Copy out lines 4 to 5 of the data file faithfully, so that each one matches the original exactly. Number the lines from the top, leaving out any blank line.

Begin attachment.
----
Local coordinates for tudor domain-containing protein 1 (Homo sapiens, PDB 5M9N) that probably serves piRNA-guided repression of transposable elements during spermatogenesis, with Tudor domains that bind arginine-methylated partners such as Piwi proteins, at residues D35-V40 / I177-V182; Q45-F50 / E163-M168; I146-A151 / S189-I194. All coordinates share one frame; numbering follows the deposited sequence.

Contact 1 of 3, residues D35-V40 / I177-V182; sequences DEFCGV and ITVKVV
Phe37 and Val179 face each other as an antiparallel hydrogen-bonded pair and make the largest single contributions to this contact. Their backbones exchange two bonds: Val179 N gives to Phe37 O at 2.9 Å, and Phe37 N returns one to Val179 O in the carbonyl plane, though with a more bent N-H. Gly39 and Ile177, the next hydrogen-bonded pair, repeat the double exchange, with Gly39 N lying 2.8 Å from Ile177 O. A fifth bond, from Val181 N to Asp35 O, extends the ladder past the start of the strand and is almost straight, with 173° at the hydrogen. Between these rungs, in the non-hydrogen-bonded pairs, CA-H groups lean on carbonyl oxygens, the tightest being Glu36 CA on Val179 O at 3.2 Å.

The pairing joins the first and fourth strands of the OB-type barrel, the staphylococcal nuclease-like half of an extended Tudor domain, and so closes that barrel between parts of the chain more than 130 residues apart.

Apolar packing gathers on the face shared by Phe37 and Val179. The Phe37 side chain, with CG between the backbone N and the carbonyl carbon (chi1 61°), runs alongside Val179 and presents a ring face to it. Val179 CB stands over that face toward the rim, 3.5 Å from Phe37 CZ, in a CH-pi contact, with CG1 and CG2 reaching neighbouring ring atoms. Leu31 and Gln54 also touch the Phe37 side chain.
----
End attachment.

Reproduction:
The pairing joins the first and fourth strands of the OB-type barrel, the staphylococcal nuclease-like half of an extended Tudor domain, and so closes that barrel between parts of the chain more than 130 residues apart.

Apolar packing gathers on the face shared by Phe37 and Val179. The Phe37 side chain, with CG between the backbone N and the carbonyl carbon (chi1 61°), runs alongside Val179 and presents a ring face to it. Val179 CB stands over that face toward the rim, 3.5 Å from Phe37 CZ, in a CH-pi contact, with CG1 and CG2 reaching neighbouring ring atoms. Leu31 and Gln54 also touch the Phe37 side chain.